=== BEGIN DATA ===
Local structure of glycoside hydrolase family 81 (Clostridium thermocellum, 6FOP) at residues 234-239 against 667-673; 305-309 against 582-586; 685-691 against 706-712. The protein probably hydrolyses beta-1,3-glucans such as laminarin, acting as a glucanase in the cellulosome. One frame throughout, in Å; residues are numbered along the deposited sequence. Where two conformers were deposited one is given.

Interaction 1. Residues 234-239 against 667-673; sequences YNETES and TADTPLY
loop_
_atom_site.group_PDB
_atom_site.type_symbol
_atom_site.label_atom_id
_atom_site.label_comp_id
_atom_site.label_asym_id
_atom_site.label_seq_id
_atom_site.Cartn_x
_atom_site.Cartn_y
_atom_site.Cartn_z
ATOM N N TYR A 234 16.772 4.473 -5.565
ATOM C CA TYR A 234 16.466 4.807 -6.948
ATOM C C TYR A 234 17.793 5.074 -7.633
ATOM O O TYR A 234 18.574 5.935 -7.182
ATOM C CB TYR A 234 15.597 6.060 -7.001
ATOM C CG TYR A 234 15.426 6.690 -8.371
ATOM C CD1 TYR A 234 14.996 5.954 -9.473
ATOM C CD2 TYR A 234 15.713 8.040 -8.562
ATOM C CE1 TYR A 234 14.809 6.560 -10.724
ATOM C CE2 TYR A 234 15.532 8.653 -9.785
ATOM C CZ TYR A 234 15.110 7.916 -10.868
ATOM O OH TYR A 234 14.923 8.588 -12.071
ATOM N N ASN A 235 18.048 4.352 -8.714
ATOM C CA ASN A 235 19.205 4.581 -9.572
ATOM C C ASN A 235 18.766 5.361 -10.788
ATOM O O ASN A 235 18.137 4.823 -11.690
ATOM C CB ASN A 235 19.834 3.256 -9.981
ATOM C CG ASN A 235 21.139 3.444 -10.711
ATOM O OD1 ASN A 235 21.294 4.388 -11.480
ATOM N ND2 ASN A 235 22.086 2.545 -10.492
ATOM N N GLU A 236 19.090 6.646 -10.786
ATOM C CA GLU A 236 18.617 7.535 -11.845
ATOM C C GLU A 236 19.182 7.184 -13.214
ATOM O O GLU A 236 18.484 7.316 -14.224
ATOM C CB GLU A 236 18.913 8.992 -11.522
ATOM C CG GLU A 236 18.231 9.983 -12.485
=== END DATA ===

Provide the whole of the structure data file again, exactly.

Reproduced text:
Local structure of glycoside hydrolase family 81 (Clostridium thermocellum, 6FOP) at residues 234-239 against 667-673; 305-309 against 582-586; 685-691 against 706-712. The protein probably hydrolyses beta-1,3-glucans such as laminarin, acting as a glucanase in the cellulosome. One frame throughout, in Å; residues are numbered along the deposited sequence. Where two conformers were deposited one is given.

Interaction 1. Residues 234-239 against 667-673; sequences YNETES and TADTPLY
loop_
_atom_site.group_PDB
_atom_site.type_symbol
_atom_site.label_atom_id
_atom_site.label_comp_id
_atom_site.label_asym_id
_atom_site.label_seq_id
_atom_site.Cartn_x
_atom_site.Cartn_y
_atom_site.Cartn_z
ATOM N N TYR A 234 16.772 4.473 -5.565
ATOM C CA TYR A 234 16.466 4.807 -6.948
ATOM C C TYR A 234 17.793 5.074 -7.633
ATOM O O TYR A 234 18.574 5.935 -7.182
ATOM C CB TYR A 234 15.597 6.060 -7.001
ATOM C CG TYR A 234 15.426 6.690 -8.371
ATOM C CD1 TYR A 234 14.996 5.954 -9.473
ATOM C CD2 TYR A 234 15.713 8.040 -8.562
ATOM C CE1 TYR A 234 14.809 6.560 -10.724
ATOM C CE2 TYR A 234 15.532 8.653 -9.785
ATOM C CZ TYR A 234 15.110 7.916 -10.868
ATOM O OH TYR A 234 14.923 8.588 -12.071
ATOM N N ASN A 235 18.048 4.352 -8.714
ATOM C CA ASN A 235 19.205 4.581 -9.572
ATOM C C ASN A 235 18.766 5.361 -10.788
ATOM O O ASN A 235 18.137 4.823 -11.690
ATOM C CB ASN A 235 19.834 3.256 -9.981
ATOM C CG ASN A 235 21.139 3.444 -10.711
ATOM O OD1 ASN A 235 21.294 4.388 -11.480
ATOM N ND2 ASN A 235 22.086 2.545 -10.492
ATOM N N GLU A 236 19.090 6.646 -10.786
ATOM C CA GLU A 236 18.617 7.535 -11.845
ATOM C C GLU A 236 19.182 7.184 -13.214
ATOM O O GLU A 236 18.484 7.316 -14.224
ATOM C CB GLU A 236 18.913 8.992 -11.522
ATOM C CG GLU A 236 18.231 9.983 -12.485